Just six days ago he captured the title in Rio de Janeiro and in January won the crown in Doha. The world No. 9 took home $343,000 in prize money.


Despite the loss, Nishikori, will reach career-high World No. 4 ranking on Monday.

Almost out of tennis, fifth seeded Timea Bacsinszky of Switzerland won her second WTA Tour title, beating third seed Caroline Garcia of France 6-3, 6-0. Dealing with multiple injuries from 2011-2013, she fell as low as 578 in the world. She said that she almost stopped playing the sport in 2013.

“I almost stopped playing in 2013,” said the Swiss. “When I decided to play again, at the French Open in 2013, I got a new team around me – a new coach, new fitness coach, I’ve been working a lot with Swiss tennis. The road was long, and it’ll still be long, but I’ve been working hard. I wasn’t just expecting the results to come right away, I was patient. I knew I needed time to build everything up. I’m really proud. And knowing what I’ve been through, I’m even prouder.”


Rafael Nadal Reaches Argentina Open Final

Rafael Nadal

(February 28, 2015) Rafael Nadal defeated Carlos Berlocq on Saturday 7-6 (7), 6-2 to reach the final of Argentina Open, where he’ll face Juan Monaco. Should Nadal win the title, he will tie Guillermo Vilas for the most Open era clay court titles with 46. This will be Nadal’s first final of 2015.

World No. 4 Nadal came close to losing the first set against the Argentine Carlos Berlocq, when the Spaniard fell behind 1-6 in the first set tiebreak. The 14-time major champion won eight of the next nine points to shut down the set.

“Evidently, when you recover five points (in a row) as well as playing well you have to have some luck, you can’t do it without luck. Carlos was playing bravely and serving well,” Nadal said to media.

“In the end I managed to be more dynamic and aggressive and place my shots well.”

Earlier in the week, Monaco was Nadal’s doubles partner and close friend, but on Sunday he will be his opponent for the title. The Argentine will be looking for his second title at the Argentina Open, he knocked out Nicolas Almagro of Spain 6-3, 6-7 (6), 6-4 in 2 hours and 28 minutes.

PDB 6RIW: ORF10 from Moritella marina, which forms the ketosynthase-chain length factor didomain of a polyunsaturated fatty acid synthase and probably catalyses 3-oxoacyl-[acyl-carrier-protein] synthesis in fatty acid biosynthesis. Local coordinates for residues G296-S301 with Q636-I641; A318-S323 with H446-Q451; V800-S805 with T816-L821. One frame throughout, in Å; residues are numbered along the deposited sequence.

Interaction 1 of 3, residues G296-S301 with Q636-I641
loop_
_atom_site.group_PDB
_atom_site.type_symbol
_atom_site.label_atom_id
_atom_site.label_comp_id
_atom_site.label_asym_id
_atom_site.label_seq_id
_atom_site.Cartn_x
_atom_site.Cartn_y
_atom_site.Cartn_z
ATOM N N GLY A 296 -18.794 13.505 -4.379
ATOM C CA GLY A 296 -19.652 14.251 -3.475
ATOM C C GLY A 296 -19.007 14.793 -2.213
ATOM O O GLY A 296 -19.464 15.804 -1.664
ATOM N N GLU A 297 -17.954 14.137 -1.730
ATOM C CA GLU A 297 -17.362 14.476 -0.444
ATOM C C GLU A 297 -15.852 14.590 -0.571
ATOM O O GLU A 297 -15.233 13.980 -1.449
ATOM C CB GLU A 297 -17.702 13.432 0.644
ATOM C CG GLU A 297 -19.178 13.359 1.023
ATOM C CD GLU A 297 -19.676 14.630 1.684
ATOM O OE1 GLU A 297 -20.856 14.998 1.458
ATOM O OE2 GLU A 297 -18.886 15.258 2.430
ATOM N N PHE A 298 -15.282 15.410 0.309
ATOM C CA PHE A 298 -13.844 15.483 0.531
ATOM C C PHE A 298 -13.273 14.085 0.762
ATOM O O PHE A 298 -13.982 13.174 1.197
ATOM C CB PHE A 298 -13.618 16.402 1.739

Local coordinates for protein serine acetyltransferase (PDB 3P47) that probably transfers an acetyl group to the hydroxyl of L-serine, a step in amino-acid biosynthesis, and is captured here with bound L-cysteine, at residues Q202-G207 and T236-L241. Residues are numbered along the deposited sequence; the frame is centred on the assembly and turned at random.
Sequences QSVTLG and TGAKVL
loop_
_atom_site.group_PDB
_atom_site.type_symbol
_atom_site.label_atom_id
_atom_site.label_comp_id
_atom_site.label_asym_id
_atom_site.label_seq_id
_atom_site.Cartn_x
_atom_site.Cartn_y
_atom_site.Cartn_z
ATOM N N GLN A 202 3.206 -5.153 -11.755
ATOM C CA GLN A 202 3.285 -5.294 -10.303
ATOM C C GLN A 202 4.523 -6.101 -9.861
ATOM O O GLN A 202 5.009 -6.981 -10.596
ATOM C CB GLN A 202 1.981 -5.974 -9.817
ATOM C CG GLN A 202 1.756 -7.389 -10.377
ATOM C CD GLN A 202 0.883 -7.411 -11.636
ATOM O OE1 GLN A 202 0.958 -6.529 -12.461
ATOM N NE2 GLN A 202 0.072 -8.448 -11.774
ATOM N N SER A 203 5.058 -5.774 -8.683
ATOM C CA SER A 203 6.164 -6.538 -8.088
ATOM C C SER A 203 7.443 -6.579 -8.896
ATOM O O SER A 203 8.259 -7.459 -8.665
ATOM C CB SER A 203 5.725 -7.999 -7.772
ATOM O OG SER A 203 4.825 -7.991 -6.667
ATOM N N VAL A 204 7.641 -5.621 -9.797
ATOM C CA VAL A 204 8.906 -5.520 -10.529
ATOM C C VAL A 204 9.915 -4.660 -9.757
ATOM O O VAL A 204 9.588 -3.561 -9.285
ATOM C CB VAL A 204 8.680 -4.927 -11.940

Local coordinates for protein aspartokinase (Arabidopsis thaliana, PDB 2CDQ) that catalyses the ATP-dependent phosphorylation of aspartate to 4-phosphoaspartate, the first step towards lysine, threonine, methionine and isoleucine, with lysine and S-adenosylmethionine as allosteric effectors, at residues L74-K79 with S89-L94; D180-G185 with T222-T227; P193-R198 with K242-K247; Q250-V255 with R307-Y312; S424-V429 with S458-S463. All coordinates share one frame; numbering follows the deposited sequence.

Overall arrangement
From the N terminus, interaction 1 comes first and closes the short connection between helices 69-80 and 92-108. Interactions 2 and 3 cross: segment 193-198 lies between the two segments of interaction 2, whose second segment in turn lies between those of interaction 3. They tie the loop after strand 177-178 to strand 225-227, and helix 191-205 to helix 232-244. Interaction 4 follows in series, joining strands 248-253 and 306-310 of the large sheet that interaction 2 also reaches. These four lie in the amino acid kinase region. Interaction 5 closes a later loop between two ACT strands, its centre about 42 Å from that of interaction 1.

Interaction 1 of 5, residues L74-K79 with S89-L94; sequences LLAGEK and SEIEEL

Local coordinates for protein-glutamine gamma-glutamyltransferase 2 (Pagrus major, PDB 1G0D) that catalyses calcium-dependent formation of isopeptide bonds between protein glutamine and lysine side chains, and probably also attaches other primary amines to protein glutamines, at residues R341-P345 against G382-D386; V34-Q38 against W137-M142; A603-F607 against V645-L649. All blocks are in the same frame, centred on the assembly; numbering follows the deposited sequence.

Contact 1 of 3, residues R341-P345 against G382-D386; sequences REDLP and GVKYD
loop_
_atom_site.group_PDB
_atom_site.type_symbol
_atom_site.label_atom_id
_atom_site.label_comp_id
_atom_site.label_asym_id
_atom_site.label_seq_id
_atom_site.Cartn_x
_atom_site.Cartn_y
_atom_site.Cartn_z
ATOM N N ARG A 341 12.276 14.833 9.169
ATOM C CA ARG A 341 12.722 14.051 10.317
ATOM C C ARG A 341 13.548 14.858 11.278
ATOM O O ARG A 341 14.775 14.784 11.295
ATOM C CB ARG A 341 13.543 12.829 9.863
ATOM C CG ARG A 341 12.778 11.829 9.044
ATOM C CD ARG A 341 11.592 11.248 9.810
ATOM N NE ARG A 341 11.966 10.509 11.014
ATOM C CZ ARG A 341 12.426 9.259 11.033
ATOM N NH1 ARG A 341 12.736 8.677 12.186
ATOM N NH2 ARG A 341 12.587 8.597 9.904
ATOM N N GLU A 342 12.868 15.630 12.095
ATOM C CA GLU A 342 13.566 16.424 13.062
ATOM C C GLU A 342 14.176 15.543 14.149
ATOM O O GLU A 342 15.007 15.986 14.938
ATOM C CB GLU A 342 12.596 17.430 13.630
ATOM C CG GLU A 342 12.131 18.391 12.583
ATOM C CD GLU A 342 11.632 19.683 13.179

“I’m happy for Pico, who had long since reached a final,” said Nadal to media. “It’s a joy to play this decisive match against a friend and for me it is also very important to play my first final of the year here in Buenos Aires, a place where I feel the affection of the people.


Singles – Semi-Finals
[1] R. Nadal (ESP) d C. Berlocq (ARG) 76(7) 62
J. Monaco (ARG) d N. Almagro (ESP) 63 67(6) 64

Doubles – Semi-Finals
J. Nieminen (FIN) / A. Sa (BRA) d [WC] F. Delbonis (ARG) / A. Molteni (ARG) 26 62 10-6
P. Andujar (ESP) / O. Marach (AUT) d C. Berlocq (ARG) / D. Schwartzman (ARG) 63 62


DOUBLES FINAL – J. Nieminen (FIN) / A. Sa (BRA) vs P. Andujar (ESP) / O. Marach (AUT)
Not Before 2:00 pm
SINGLES FINAL – [1] R. Nadal (ESP) vs J. Monaco (ARG)


ATP Announces Increase in Prize Money at Challengers


(January 8, 2015) The ATP has put out a news release announcing that ATP Challenger events will see an increase in prize money. Bellow is the official announcement:


News Release


8 January 2015


LONDON — The ATP announced today significant efforts to enhance the ATP Challenger Tour, including further increases in prize money. The ATP Challenger Tour comprises approximately 150 tournaments each year and serves as a springboard for players to compete on the ATP World Tour.

The increases will take place at the lowest category of tournaments, with minimum prize money levels increasing from $40,000 + Hospitality (paid hotel accommodation for main draw players) to $50,000 + Hospitality by 2017. In addition, and with immediate effect, the ATP is offering all current minimum prize money tournaments a subsidy to move up to $50,000 + H from 2015.

The latest increases mean that prize money at the lowest ATP Challengers is set to increase by 100% inside 10 years. In 2007, minimum prize money levels on the Challenger Tour were $25,000 + H. Minimum levels were already increased from $35,000 + H to $40,000 + H in 2014.